The Scandal Of Grace

Romans 5.1-2

Therefore, since we are justified by faith, we have peace with God through our Lord Jesus Christ, through whom we have obtained access to this grace in which we stand; and we boast in our hope of sharing the glory of God. 

We’re all constantly caught up in the business of self-justification. It happens in ways big and small and in ways seen and unseen. We self-justify grabbing that one extra cookie (or drink) because we had a tough day at work. We self-justify our imperfect families with perfectly coordinated family portraits on Instagram. On and on and on.

Everyone is trying to earn their salvation with what we in the church call works-righteousness. Whenever we face a dose of the truth about who we are, we desperately desire to make it right. The problem lies in the fact that no matter what good we do, we can’t actually justify (make right) who we are. Every person knows (at least in some way) what he or she should do, from keeping up with the dishes to not having an affair, and we fail to do it.

A long time ago there was this really great guy who was a model citizen, he worshiped regularly, and he followed all the rules. His rule-following was such that, whenever he encountered those who broke the law, he put them in their place. And then, one day, he was traveling to a nearby town to continue a campaign against a new, irreverent, and even dangerous religious sect, when he was encountered by its founder and blinded for his inability to see the truth right in front of him.

His name was Paul.

After a particularly moving moment with a man named Ananias who, through the power of the Spirit, restored Paul’s sight, Paul was set on a trajectory that changed everything.

He met with other Christians, was compelled to spread the Good News, and eventually helped to start Christian communities across the Mediterranean. Through prayer, the Spirit, and perhaps a love of the scriptures, Paul discerned a few things about the faith: The message of the Gospel is meant for all people, our sins really are forgiven by the only One who can forgive them, and we have new lives to live because we have been set free from all sorts of things including self-mastery, moralism, and even death.

The majority of the New Testament is, in fact, Paul’s letters written to the early Christian communities outlining what this faith is all about. However, it is always worth nothing that Paul is not Jesus. And yet, perhaps it is helpful to note that Paul taught what Jesus did.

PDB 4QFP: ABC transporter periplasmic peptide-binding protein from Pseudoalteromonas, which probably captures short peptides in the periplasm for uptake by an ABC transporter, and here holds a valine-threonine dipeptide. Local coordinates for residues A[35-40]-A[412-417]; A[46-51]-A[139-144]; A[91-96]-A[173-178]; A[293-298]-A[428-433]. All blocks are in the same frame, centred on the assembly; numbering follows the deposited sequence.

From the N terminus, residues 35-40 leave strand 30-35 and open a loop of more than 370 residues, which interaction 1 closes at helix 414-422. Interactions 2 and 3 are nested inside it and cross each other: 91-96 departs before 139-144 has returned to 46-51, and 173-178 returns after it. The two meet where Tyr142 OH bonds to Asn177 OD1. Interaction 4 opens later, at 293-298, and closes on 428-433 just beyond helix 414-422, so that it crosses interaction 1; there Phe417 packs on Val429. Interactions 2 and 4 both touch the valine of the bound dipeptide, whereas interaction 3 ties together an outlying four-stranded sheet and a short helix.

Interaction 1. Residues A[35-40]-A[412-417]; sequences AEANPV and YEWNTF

Therefore, we hold the example of Christ’s life and ministry in the Gospels with Paul’s epistles so that we might begin to understand how the Gospel is, oddly enough, a person.

In his epistle to the church in Rome, Paul spends the first four chapters outlining the human condition and our need for God’s divine grace in the person of Jesus Christ. And then, right at the beginning of chapter five, he drops the hammer of the Gospel: “Therefore, since we are justified by faith, we have peace with God through our Lord Jesus Christ, through whom we have obtained access to this grace in which we stand.”

It’s a scandalous proclamation.

What makes it scandalous is that the Gospel has nothing to do with our morality or our goodness or our virtue. Paul shouts across the centuries that the Gospel, Jesus, is something that is done to us. But, for people who live and breathe in a world run by meritocracy, we scarcely know what it means to receive something like grace. That’s why the parables always pop the circuit breakers of our brains.

Grace really is scandalous because it, to use Jesus’ words, pays the early bird just as much as the perennially late fool. Grace runs into the streets of life toward every prodigal reeking of their mistakes and throws a party no matter what. Grace is the terrible shepherd who leaves behind the well-behaved and good-listening ninety-nine sheep to go after the one who got lost.